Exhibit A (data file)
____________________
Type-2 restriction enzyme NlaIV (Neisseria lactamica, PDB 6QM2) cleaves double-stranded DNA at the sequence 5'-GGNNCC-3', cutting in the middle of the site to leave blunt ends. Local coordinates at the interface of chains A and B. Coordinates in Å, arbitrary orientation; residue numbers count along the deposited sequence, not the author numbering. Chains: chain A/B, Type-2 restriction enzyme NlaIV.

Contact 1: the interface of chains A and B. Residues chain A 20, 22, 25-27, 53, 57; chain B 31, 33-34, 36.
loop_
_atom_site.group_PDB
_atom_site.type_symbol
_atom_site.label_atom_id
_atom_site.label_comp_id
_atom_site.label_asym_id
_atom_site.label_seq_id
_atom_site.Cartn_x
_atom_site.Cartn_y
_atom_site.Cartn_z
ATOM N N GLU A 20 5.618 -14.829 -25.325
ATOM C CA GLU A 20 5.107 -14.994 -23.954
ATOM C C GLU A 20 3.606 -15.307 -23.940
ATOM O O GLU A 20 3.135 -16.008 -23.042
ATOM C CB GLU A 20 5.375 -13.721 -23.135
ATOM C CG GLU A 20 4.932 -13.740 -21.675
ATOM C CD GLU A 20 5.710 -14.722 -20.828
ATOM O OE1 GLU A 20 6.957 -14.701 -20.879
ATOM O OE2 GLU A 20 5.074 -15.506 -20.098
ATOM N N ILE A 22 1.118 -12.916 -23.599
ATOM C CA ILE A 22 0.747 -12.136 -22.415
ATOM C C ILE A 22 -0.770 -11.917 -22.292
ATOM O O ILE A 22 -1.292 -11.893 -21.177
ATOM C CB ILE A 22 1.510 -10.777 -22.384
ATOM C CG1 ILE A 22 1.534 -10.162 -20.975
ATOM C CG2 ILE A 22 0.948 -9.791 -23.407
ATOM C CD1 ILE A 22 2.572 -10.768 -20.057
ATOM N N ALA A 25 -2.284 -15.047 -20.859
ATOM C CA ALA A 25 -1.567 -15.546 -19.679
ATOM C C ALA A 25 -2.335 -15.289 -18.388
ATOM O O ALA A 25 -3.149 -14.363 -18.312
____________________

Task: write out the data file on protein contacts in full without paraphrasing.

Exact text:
Type-2 restriction enzyme NlaIV (Neisseria lactamica, PDB 6QM2) cleaves double-stranded DNA at the sequence 5'-GGNNCC-3', cutting in the middle of the site to leave blunt ends. Local coordinates at the interface of chains A and B. Coordinates in Å, arbitrary orientation; residue numbers count along the deposited sequence, not the author numbering. Chains: chain A/B, Type-2 restriction enzyme NlaIV.

Contact 1: the interface of chains A and B. Residues chain A 20, 22, 25-27, 53, 57; chain B 31, 33-34, 36.
loop_
_atom_site.group_PDB
_atom_site.type_symbol
_atom_site.label_atom_id
_atom_site.label_comp_id
_atom_site.label_asym_id
_atom_site.label_seq_id
_atom_site.Cartn_x
_atom_site.Cartn_y
_atom_site.Cartn_z
ATOM N N GLU A 20 5.618 -14.829 -25.325
ATOM C CA GLU A 20 5.107 -14.994 -23.954
ATOM C C GLU A 20 3.606 -15.307 -23.940
ATOM O O GLU A 20 3.135 -16.008 -23.042
ATOM C CB GLU A 20 5.375 -13.721 -23.135
ATOM C CG GLU A 20 4.932 -13.740 -21.675
ATOM C CD GLU A 20 5.710 -14.722 -20.828
ATOM O OE1 GLU A 20 6.957 -14.701 -20.879
ATOM O OE2 GLU A 20 5.074 -15.506 -20.098
ATOM N N ILE A 22 1.118 -12.916 -23.599
ATOM C CA ILE A 22 0.747 -12.136 -22.415
ATOM C C ILE A 22 -0.770 -11.917 -22.292
ATOM O O ILE A 22 -1.292 -11.893 -21.177
ATOM C CB ILE A 22 1.510 -10.777 -22.384
ATOM C CG1 ILE A 22 1.534 -10.162 -20.975
ATOM C CG2 ILE A 22 0.948 -9.791 -23.407
ATOM C CD1 ILE A 22 2.572 -10.768 -20.057
ATOM N N ALA A 25 -2.284 -15.047 -20.859
ATOM C CA ALA A 25 -1.567 -15.546 -19.679
ATOM C C ALA A 25 -2.335 -15.289 -18.388
ATOM O O ALA A 25 -3.149 -14.363 -18.312